One of 25 lodges started during the Republic of Texas, Forrest Lodge No. 19, Ancient Free and Accepted Masons, was chartered on Jan. 11, 1844. It is the eighth oldest lodge in Texas. Among its early members were Sam Houston and Texas historian Henderson Yoakum. Another outstanding member, William Martin Taylor (1817-1871), is known as "The Father of the Texas Work". He published a handbook called "Taylor's Monitor" brought uniformity to Texas Masonic ritual. It was approved by the Grand Lodge at a meeting held here in 1858. At least 28 local Masons have attained offices in the Grand Lodge.
The upper floor of a store owned by Alexander McDonald, the first worshipful master, served as an early meeting place. A Two-story lodge hall on the north side of the square, built in 1850, was destroyed by fire in 1881. It was replaced by a brick building near the corner of University and 11th Street in 1883. The present property was acquired in 1896 and the new structure dedicated in 1909.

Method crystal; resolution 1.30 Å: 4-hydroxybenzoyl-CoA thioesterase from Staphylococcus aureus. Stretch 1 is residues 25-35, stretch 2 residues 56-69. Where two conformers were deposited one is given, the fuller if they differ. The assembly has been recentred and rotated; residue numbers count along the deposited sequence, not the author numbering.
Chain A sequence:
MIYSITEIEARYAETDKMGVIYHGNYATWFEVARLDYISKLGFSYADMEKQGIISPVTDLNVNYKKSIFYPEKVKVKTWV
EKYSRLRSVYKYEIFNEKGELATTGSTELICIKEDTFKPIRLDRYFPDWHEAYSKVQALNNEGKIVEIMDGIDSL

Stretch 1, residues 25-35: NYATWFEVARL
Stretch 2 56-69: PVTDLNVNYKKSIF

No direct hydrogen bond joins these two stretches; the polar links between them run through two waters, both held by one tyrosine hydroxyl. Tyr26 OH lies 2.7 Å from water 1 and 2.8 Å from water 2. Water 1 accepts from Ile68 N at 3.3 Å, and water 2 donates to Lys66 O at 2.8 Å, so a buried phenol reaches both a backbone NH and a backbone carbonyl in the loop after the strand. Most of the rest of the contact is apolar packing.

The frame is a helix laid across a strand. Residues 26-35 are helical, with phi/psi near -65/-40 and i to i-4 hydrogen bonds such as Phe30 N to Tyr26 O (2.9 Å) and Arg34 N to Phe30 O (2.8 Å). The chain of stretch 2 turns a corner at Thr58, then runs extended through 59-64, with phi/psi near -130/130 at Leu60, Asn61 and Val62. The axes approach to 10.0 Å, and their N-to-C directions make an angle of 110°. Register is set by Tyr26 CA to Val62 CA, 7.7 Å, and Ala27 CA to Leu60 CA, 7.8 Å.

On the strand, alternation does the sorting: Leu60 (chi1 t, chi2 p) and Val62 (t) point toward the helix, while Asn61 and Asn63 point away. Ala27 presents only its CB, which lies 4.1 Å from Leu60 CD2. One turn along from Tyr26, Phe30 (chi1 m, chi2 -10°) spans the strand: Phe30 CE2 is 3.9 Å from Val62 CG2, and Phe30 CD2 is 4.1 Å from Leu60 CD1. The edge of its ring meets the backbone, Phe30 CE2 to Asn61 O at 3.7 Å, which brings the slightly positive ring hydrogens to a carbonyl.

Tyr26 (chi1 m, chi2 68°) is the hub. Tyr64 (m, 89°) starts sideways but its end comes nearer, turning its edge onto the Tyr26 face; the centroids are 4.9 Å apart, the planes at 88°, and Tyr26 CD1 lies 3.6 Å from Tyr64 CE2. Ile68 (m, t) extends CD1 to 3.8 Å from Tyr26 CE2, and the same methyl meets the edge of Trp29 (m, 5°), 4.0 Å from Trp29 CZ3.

The Masons have shared their facilities with the Red Cross, the First Baptist Church, and the public schools. Lodge funds have aided distressed members, widows, and orphans; bought war bonds; and supplied scholarships.